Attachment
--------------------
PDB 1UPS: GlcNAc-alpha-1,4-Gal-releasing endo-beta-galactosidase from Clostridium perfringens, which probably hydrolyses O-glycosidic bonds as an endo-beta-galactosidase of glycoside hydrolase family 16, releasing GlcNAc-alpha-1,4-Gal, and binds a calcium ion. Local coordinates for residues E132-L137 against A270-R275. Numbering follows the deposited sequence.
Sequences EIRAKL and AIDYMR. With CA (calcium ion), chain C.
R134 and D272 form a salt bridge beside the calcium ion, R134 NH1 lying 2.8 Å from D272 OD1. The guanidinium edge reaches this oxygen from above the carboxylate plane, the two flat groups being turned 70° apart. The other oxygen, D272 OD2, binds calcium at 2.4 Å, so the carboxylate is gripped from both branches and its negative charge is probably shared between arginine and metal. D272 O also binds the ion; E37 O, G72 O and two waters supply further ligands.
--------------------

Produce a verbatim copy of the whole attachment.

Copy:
PDB 1UPS: GlcNAc-alpha-1,4-Gal-releasing endo-beta-galactosidase from Clostridium perfringens, which probably hydrolyses O-glycosidic bonds as an endo-beta-galactosidase of glycoside hydrolase family 16, releasing GlcNAc-alpha-1,4-Gal, and binds a calcium ion. Local coordinates for residues E132-L137 against A270-R275. Numbering follows the deposited sequence.
Sequences EIRAKL and AIDYMR. With CA (calcium ion), chain C.
R134 and D272 form a salt bridge beside the calcium ion, R134 NH1 lying 2.8 Å from D272 OD1. The guanidinium edge reaches this oxygen from above the carboxylate plane, the two flat groups being turned 70° apart. The other oxygen, D272 OD2, binds calcium at 2.4 Å, so the carboxylate is gripped from both branches and its negative charge is probably shared between arginine and metal. D272 O also binds the ion; E37 O, G72 O and two waters supply further ligands.